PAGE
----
Municipality of Zonnebeke


Laureate Funeral Award 2007


Town Hall Zonnebeke, 24/09/2007-04/11/2007

Geluveld cemetery redevelopment and expansion

For the redesign of the cemeteries of Zonnebeke, I chose an overall vision articulated as the “cube formation. Cubic columbarium niches were placed in each cemetery (Zonnebeke, Beselare, Passendale and Geluveld), albeit each in a different context. A creative solution on cremation that proves it can be done differently. In the designs, the deeply human prevails over the merely functional. This profoundly human aspect is expressed not only in the columbarium itself, but also in the scattering fields, which are planted in the most prominent location, facing the landscape. This creates a place, a space, that can offer the mourner a sense of “hope. In addition, the deeply human is certainly reflected in the connection between the old and new parts of the cemetery. A green “lifeline” there makes a connection between old and new, between life and death. The redesign of these four cemeteries proves that within our profane world, spiritual landscape architecture has a right to exist again. The cemeteries of Zonnebeke are not merely cemeteries, but “burial and contemplation gardens,” where the bereaved can feel, just for a moment, a little closer to their deceased loved ones.




Andy, once again I must congratulate you wholeheartedly. So much beauty makes a person quiet. Can be detached from many daily concerns. Having to relinquish a loved one takes on a deeper meaning in your beautiful realizations and is conducive to inner peace and tranquility.

Paul Decorte

Just now I looked at many of your works and your photographs. It strikes me that in your work you respect or and even emphasize the poetry of the existing place. This gives peace of mind. Congratulations and so much you have already accomplished!

Gisela Van Melkebeke – Vansteenkiste

The designer here creates a pure and light mood against which all the everyday means so little.

Gilbert Decouvreur

Dear Andy, it was a real pleasure to approach, enter, learn to understand and appreciate the soul of one of your realized designs. We could identify with the attached quotes and comments … Especially about the unspoken … about the silence, the overwhelming sound of the “condition humaine,” for those who want to hear it … The art painters quoted also have a strange influence/attraction on my mental attitude. In doing so, I always harbor a deep respect and admiration for the rare people with a thoroughgoing vision, not superficial words but effectively constructed actions and realization, sculpted during the tormented fever of a creative process and flanked by a consistent philosophy and/or vision of life.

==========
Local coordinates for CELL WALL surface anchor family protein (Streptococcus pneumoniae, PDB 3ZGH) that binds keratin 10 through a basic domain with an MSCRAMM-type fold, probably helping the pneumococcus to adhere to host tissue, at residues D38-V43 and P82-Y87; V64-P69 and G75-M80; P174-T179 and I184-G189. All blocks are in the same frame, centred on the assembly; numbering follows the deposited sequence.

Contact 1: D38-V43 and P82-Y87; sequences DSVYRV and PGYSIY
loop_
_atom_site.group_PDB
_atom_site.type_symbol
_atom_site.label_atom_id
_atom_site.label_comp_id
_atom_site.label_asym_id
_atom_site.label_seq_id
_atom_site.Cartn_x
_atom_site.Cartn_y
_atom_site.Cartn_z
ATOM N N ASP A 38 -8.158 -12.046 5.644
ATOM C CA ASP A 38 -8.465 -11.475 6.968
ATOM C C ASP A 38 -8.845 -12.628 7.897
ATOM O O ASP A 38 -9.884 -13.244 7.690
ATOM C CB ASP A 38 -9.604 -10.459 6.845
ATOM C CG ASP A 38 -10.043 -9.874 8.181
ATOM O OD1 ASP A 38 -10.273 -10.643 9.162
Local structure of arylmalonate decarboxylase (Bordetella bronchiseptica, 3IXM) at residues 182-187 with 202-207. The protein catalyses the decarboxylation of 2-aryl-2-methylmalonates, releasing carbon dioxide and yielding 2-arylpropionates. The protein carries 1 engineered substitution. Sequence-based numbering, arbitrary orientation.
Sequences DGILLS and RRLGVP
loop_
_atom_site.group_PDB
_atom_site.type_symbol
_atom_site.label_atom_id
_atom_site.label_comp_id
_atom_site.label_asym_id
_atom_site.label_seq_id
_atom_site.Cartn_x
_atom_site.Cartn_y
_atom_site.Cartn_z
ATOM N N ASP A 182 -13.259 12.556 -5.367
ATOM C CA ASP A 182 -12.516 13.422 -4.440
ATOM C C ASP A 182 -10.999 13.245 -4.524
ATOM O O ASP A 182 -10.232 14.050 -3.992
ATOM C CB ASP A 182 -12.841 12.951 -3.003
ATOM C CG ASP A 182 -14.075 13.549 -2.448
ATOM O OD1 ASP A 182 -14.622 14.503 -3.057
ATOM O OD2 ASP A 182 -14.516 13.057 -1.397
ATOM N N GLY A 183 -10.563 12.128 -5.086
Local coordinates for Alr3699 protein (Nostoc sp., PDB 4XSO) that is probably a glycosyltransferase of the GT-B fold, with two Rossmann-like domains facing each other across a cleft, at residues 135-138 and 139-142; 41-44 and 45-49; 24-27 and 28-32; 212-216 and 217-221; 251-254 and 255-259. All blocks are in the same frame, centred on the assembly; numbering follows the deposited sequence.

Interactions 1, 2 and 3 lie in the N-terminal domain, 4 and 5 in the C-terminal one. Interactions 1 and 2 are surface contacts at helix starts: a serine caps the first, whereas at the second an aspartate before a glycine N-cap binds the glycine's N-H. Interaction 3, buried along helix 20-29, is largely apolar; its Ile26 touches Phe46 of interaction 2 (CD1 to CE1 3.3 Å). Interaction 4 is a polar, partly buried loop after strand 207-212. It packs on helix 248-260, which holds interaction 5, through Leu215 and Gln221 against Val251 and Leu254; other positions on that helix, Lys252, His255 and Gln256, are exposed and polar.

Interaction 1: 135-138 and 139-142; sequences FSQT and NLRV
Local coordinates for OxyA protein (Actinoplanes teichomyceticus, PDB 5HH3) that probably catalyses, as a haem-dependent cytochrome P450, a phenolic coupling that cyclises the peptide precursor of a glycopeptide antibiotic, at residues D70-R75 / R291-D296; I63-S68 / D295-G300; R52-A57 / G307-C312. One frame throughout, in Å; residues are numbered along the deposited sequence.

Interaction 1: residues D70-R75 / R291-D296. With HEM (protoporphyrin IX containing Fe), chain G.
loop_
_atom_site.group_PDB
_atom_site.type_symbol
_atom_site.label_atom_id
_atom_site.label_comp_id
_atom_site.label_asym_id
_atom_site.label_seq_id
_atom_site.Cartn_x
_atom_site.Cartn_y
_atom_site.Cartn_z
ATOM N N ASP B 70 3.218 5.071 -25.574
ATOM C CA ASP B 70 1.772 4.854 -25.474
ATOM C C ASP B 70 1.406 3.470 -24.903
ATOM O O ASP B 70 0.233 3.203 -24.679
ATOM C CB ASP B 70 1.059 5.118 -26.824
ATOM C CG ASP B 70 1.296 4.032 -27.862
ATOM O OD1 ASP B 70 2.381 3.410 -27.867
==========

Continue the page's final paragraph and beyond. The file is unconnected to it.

Guy Pattyn

Andy, your designed cemeteries suggest a succession of staged images, toward a climax. And especially the interaction between those different scenes while moving. As in the cemetery of Geluveld with large yews as bodies shaved, metaphors of sentinels between daily life and what follows. While stepping between those bodies of green, the fine blue-gray pebble makes a crackling sound. Is it to make our presence known to the dead? Or is it something like whistling in the dark, as long as we hear the gravel we are still among the living. Our field of vision faces the forest. Then a corner twist in the route, before ending on a “pedestal of goodbyes. This “farewell plinth” or “the edge,” in other words, the place of saying goodbye, ensures that saying goodbye is set on a stage, not vertically, but as a horizontal movement that ends abruptly in depth. The scene of the ash scattering takes place in front of a window on a silent landscape as a metaphor of another nature. The scattering of ashes is done toward a depth, such that we never see the ashes touch the earth. As far as I am concerned, it is a magisterial movement that does not emphasize man returning to earth as dust, but as spirit merging into the thin air and being carried along by the wind in gently swirling movements between heaven and earth. Not death as a final static resting place, but death as a transition to another being, a dynamic thing. It is also in this context that I mention an analogous setting at the birth of my son. The delivery room was located on the ground floor at the end of the hospital wing. A long and wide horizontal window looked out on countless tree trunks, both close and far from the building. This gave a feeling of being born in the forest, nature …

Steven Verzele